National clinical guidance published by the government and the national IMT, including this response cell, should be used to inform the development of your COVID-19 patient management plans.

This guidance is still under development, but your plans need to include:

  • transport and isolation solutions for patients suspected of being infected
  • person-centred care planning to support patients with the virus to adhere to the
  • isolation pathway and ensure use of the least restrictive option
  • ensuring each patient has a current safety and crisis plan which considers COVID- 19 and access to care
  • testing and sampling arrangements
  • inpatient estate that will support the care of inpatients with the virus (mild cases)
  • maintenance of medication supplies to patients, eg prescription and administration
  • of clozapine and lithium monitoring
  • lines of reporting and communication, including testing phone numbers and
  • increasing capacity of 24/7 response lines
  • training for mental health and learning disability staff on PPE, physical health care,
  • use of National Early Warning Signs, access to and administration of oxygen, vital
  • signs and when to escalate
  • digital technologies to support patients and staff in isolation.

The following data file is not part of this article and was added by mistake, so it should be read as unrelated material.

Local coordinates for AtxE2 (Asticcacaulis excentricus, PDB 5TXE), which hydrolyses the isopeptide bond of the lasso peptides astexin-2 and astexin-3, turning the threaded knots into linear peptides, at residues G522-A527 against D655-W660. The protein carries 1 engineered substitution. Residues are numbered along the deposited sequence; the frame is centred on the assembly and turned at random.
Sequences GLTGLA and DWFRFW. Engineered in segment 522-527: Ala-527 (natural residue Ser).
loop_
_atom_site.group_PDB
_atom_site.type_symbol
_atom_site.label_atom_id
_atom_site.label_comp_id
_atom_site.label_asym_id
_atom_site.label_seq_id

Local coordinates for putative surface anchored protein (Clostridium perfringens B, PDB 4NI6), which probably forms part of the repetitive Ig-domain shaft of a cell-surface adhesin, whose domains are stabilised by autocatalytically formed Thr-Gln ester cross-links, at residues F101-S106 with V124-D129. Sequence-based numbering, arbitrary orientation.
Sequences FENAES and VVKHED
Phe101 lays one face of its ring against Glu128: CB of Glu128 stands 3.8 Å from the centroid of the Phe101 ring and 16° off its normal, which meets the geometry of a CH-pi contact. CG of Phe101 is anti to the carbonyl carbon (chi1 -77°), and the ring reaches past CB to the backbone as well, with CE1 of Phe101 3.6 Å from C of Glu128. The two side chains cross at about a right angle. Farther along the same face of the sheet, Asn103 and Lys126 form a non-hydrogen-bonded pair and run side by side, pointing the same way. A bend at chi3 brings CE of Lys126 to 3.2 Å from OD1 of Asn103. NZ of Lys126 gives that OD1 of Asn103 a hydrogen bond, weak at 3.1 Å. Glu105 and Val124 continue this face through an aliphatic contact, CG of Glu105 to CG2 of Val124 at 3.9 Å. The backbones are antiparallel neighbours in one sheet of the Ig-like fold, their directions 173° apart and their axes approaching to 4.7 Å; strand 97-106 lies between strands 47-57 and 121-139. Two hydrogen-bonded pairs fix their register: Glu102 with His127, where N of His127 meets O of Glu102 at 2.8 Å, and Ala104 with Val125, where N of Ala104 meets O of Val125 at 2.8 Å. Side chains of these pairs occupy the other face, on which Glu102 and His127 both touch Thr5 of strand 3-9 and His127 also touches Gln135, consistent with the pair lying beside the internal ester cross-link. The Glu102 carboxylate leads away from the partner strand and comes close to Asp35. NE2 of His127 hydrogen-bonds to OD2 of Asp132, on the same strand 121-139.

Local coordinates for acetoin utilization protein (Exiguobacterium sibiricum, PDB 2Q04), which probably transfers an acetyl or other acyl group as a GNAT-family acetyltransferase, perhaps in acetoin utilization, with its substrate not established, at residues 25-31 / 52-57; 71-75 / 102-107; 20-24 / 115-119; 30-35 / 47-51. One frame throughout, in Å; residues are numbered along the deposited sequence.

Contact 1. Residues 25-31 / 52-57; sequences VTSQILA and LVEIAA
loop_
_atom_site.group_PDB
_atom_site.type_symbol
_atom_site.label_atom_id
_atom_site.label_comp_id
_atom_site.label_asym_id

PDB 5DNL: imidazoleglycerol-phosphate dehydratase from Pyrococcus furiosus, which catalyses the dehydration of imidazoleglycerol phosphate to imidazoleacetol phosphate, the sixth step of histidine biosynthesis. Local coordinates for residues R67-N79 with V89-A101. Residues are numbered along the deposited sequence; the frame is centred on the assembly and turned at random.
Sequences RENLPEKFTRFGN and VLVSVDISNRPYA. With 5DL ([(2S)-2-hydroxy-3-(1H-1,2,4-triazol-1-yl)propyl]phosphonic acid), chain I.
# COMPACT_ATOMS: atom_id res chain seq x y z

Patient engagement

Please use the materials provided in the Campaign Resource Centre to display information in your premises, especially in your reception and waiting areas. Public Health England (PHE) is leading on clinical advice on COVID-19, and regularly publishes new advice for clinicians on management of potential cases, patient information and advice. You can find links to this on our coronavirus website: www.england.nhs.uk/coronavirus/

Please make sure patients, families and carers receive up-to-date information on COVID-19 and know what to do in case of suspected infection. We also encourage you to include information on COVID-19 in discharge plans and patient crisis or safety plans. Please keep following the Accessible Information Standard to ensure your messages to patients are clear and easy to understand.

In discussion with patients, families and carers, make sure they have:

  • up-to-date details of emergency contacts and key care co-ordinators
  • access to information on coronavirus and advice on how to avoid catching or
  • spreading the virus
  • information on what to do in case of suspected infection: use the NHS 111 online coronavirus service. Only call 111 if you cannot get help online.

It is a good idea to ask patients and families now if they have a preference for how you reach them, especially if later guidance enables you to use other channels like social media. Make it clear this isn’t a commitment to use any particular app or tool, but simply finding out what our options are.